Would anyone like to give me some feedback on this situation of Google customizing their SERPs based upon the user’s location?
Yesterday, just messing about, I did a search for hyperlocal blog and was quite delighted to find the SEOigloo blog at #1 for this search term. And then I noticed this:
I was not logged into my Google account (remember that business about being able to log out of personalized results), and yet, Google was basing its results on my rough geographic location. I decided to run a few more searches for ‘plumber’, ‘doctor’, ‘dentist’ – queries with what strikes me as a more obvious local intent. Oddly, Google did not customize my results for this…until I added the word local
to the front of my queries. Suddenly, all of my results were customized. I guess we’ve found a trigger word.
Still curious about the term hyperlocal blog
, I decided to sign into one of my client’s Google accounts and run the same search. This client is located on the East Coast. While logged into their account, I was not able to make any customized results appear for any query. And, I discovered that, for the term hyperlocal blog
, though I was still appearing at #2, I was being outranked by PBS.org (hey, I really can’t complain about that!)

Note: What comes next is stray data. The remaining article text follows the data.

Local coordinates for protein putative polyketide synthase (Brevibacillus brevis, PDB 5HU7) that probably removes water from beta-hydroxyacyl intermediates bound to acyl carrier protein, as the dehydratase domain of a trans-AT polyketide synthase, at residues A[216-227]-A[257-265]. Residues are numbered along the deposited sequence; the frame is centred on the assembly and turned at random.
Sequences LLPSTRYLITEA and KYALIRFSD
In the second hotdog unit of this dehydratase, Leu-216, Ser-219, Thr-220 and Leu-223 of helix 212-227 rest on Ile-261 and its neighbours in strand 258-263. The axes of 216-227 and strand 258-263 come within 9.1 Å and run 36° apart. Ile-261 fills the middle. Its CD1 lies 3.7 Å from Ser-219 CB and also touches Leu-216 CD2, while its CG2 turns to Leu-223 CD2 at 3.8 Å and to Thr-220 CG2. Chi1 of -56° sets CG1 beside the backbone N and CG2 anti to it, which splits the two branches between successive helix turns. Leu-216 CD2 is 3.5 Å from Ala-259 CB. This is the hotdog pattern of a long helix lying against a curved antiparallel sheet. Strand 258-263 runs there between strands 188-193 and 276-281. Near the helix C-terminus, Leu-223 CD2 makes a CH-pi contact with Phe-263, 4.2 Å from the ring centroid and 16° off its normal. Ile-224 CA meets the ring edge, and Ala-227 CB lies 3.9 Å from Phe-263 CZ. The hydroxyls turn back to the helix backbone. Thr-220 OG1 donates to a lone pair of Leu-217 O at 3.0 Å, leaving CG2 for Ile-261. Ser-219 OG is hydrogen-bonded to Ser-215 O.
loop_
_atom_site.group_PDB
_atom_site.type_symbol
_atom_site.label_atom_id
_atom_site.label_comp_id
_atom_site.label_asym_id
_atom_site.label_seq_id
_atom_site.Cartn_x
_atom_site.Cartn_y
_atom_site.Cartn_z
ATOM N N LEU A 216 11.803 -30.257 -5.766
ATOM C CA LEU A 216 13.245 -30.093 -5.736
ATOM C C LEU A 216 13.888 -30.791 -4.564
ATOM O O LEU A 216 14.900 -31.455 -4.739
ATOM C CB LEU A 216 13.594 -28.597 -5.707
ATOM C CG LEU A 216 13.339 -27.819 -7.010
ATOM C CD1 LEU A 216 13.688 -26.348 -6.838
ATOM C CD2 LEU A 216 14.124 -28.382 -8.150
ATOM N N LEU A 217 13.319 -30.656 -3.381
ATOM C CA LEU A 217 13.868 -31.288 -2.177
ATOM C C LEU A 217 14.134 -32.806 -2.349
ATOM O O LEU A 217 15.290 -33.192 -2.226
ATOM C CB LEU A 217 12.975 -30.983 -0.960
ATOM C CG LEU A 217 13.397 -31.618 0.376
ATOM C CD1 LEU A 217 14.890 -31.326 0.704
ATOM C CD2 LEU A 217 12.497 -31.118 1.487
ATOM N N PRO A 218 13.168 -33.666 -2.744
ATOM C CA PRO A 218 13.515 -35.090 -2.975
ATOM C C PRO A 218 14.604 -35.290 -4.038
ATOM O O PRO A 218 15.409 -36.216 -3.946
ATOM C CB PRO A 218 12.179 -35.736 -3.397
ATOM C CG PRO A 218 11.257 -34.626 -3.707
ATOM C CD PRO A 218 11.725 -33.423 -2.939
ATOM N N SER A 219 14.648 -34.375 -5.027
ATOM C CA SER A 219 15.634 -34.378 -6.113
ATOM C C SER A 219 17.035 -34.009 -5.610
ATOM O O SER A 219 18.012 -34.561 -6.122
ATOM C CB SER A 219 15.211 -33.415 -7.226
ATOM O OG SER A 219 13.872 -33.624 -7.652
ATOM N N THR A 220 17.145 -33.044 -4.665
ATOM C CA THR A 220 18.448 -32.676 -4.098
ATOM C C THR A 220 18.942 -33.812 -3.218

Strangest of all, if Google feels I should be obliged to add the word local
to receive customized results for things like a doctor, a plumber or a dentist, apparently they are less picky when it comes to pizza
. Somewhere along the line, people at the Googleplex must have decided that anyone in search of extra mushrooms and olives needed a local answer fast.
I confess, I find the protocols of this customization business rather unclear. Why do some terms and not others qualify as being deserved of customization? Has anyone identified any interesting patterns? Do you even like customization? I confess, I’m not very fond of it and met the announcement of personalization with a frown. I’d rather own the responsibility of signifying to Google when I want something local by using typical local modifiers than have them doing guesswork for me.
In the case of my original search, I really wasn’t looking for something local. It was a curiosity search, just to see what kind of results were out there at this point for this new-ish term. Yet, Google must have parsed my word, seen the ‘local’ in ‘hyperlocal’ and decided that I am the best answer to my own question, at least in the SF Bay Area. Very kind of them, of course, but perhaps not the most relevant results for my intent. I’d appreciate hearing your thoughts on customization.